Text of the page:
Tuesday, April 3, 2012
Should folks who are committed to a robust conception of human dignity be troubled by yesterday's Supreme Court ruling in Florence? To the extent that strip searches are inherently degrading, should they require a reasonable suspicion of contraband, or is this a matter solely up to the judgment of law enforcement? As the Church teaches, "the political community pursues the common good when it seeks to create a human environment that offers citizens the possibility of truly exercising their human rights and of fulfilling completely their corresponding duties." (Compendium para. 389) It seems to me that a commitment to human dignity requires recognition of a right to be free of invasive and degrading searches, and we should be concerned that such a right can be overcome by any arrest, for any crime, under any circumstances. That said, I am not a criminal procedure expert, so I'll leave it to others to chime in on how this aligns with our jurisprudence in the area.
Bernard Harcourt comments on the ruling's underlying "police state logic":
Now, of course, Kennedy is right that . . . security risks exist. There are (extremely rare) cases of arrestees carrying contraband (drugs) on or in their bodies. It occurs in extremely few cases, but it does happen. One recent study of 75,000 new inmates over a five years period found 16 instances where a full body search revealed contraband. (As Breyer explains, “The record further showed that 13 of these 16 pieces of contraband would have been detected in a patdown or a search of shoes and outer-clothing. In the three instances in which contra¬band was found on the detainee’s body or in a body cavity, there was a drug or felony history that would have justified a strip search on individualized reasonable suspicion,” Breyer’s dissent at page 8. Truth is, we do not know if there are any such cases where there was no prior reasonable suspicion that the person was carrying contraband, but let’s put that aside).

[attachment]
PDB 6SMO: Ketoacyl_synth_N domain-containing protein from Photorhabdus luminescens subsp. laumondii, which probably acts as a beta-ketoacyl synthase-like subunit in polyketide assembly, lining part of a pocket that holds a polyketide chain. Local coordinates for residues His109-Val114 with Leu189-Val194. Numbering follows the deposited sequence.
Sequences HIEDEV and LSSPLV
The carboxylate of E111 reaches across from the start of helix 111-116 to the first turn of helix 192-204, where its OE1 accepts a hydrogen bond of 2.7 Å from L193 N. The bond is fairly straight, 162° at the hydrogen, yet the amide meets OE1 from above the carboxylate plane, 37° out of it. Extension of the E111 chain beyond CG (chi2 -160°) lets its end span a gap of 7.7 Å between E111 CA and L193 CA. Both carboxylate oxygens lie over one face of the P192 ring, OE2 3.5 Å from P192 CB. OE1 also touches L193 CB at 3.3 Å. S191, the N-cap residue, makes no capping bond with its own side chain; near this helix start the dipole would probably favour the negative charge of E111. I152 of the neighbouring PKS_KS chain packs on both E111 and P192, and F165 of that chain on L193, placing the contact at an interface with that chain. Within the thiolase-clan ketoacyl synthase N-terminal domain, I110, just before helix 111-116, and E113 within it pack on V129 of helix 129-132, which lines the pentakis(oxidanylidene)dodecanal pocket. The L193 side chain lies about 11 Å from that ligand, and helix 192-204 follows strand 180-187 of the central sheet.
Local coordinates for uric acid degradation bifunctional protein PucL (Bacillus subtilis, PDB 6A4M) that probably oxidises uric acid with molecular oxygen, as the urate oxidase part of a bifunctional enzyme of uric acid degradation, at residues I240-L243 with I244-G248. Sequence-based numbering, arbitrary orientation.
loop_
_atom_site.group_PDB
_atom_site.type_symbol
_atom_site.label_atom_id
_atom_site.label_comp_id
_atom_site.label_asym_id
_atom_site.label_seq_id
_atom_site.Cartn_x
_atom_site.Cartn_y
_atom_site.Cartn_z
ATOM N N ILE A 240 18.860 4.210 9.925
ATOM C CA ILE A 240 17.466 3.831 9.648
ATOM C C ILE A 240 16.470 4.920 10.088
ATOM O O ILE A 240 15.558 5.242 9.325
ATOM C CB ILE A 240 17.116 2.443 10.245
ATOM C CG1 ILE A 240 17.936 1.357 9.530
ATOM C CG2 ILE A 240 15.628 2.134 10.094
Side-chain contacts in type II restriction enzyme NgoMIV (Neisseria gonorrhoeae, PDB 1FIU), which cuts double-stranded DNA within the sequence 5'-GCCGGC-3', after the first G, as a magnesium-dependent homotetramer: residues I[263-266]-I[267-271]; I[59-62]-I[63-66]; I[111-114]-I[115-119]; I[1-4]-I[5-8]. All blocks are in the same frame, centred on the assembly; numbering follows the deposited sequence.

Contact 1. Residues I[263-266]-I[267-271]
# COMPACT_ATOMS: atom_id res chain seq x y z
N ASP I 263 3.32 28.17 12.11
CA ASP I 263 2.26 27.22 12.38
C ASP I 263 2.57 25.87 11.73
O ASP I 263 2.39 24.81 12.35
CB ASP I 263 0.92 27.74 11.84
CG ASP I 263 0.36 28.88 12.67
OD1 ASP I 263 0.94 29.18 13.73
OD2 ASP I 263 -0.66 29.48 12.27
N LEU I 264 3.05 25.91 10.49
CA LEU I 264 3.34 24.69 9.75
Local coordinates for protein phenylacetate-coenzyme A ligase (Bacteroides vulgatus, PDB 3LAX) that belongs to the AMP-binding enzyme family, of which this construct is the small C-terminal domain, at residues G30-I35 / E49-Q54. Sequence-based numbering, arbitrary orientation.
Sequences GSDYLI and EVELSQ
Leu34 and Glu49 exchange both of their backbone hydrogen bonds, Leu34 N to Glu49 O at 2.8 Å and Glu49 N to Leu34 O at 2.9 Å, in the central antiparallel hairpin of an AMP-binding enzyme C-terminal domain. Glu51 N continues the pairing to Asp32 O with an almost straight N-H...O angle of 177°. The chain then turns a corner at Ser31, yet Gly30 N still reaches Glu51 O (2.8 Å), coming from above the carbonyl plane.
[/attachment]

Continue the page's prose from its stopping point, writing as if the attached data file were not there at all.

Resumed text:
I’m fully prepared to assume, with Kennedy, that there will be such cases. But the question is, do we then embrace a “police-state logic” and give the jailors the license to strip search everyone? Do we close off constitutionalism because of the very existence of a security risk, no matter how small? Or do we engage in some kind of political balancing of those security risks against other political values?
Notice that Kennedy’s police-state logic would allow for full cavity searches as well. Kennedy reports: “A person booked on a misdemeanor charge of disorderly conduct in Washington State managed to hide a lighter, tobacco, tattoo needles, and other prohibited items in his rectal cavity. San Francisco officials have discovered contraband hidden in body cavities of people arrested for trespassing, public nuisance, and shoplifting.”